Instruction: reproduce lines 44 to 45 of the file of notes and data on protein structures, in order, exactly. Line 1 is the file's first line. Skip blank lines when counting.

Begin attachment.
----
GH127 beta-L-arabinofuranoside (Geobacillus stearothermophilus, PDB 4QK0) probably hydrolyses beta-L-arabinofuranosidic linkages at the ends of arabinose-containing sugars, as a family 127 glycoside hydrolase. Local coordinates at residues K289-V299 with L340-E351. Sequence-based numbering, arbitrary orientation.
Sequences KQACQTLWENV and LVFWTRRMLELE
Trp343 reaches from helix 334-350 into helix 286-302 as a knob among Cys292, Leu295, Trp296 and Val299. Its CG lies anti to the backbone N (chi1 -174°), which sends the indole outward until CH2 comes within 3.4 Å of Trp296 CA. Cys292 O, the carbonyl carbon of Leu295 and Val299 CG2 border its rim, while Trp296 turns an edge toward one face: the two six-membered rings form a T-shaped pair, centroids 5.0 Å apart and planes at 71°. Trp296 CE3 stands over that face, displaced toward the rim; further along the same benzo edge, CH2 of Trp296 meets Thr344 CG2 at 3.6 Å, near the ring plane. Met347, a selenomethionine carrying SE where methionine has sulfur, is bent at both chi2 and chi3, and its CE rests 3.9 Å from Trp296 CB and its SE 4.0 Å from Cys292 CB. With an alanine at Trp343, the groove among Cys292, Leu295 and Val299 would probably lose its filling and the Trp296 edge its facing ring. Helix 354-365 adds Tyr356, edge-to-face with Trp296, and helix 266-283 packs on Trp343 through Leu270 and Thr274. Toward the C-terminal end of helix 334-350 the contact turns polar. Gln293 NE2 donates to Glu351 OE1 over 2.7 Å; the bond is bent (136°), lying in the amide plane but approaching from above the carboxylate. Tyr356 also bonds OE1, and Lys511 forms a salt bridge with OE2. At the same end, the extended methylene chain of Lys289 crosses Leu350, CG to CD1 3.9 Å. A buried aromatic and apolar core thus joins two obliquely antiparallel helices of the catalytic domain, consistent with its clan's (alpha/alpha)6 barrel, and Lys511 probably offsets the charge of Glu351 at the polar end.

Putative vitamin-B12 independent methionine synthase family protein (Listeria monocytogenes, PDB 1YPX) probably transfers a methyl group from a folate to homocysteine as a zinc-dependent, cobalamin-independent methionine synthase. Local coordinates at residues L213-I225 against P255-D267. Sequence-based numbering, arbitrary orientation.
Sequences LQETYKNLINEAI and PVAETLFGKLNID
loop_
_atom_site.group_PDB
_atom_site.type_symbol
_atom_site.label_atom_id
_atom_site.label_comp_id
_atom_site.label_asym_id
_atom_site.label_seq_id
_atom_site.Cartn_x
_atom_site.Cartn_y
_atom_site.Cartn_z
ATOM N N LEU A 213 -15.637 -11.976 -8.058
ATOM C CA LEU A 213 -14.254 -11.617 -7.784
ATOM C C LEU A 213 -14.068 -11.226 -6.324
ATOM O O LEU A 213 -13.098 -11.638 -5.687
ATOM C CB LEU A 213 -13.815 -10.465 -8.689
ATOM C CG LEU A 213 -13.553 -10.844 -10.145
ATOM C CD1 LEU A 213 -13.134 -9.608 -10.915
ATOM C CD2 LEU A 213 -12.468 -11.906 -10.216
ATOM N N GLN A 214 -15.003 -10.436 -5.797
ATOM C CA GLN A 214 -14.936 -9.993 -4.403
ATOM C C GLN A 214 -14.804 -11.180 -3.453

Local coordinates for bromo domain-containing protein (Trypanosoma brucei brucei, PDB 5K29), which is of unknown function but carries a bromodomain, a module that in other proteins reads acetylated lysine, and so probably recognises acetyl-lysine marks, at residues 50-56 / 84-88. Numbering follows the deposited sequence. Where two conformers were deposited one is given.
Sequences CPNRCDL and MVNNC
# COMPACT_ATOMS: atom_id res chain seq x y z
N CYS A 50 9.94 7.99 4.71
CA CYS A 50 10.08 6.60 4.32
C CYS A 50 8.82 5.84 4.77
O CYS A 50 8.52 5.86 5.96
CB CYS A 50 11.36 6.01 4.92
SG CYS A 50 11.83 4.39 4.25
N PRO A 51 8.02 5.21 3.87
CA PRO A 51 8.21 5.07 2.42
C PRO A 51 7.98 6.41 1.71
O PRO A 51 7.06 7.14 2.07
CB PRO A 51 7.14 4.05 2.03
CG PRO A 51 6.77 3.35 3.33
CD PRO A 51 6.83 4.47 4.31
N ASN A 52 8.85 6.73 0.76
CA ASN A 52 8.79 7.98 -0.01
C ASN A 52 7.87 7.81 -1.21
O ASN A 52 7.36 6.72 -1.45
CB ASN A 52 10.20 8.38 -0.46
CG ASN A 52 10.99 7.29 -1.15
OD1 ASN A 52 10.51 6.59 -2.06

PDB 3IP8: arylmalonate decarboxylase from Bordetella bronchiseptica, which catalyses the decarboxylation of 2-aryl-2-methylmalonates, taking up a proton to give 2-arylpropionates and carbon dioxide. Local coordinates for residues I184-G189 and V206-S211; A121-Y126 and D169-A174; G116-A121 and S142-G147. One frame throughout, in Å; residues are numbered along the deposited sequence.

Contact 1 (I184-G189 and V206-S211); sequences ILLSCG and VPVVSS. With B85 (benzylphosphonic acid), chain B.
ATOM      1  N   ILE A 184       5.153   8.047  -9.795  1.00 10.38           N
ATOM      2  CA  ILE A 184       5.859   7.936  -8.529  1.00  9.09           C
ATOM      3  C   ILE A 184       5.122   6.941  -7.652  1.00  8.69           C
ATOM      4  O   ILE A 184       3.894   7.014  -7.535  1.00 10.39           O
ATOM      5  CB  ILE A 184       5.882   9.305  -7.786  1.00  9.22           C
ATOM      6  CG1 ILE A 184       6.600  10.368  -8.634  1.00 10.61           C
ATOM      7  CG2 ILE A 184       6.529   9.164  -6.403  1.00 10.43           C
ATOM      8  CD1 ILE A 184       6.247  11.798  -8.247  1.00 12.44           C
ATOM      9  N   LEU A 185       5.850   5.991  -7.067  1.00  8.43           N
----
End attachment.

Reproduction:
CA ASN A 52 8.79 7.98 -0.01
C ASN A 52 7.87 7.81 -1.21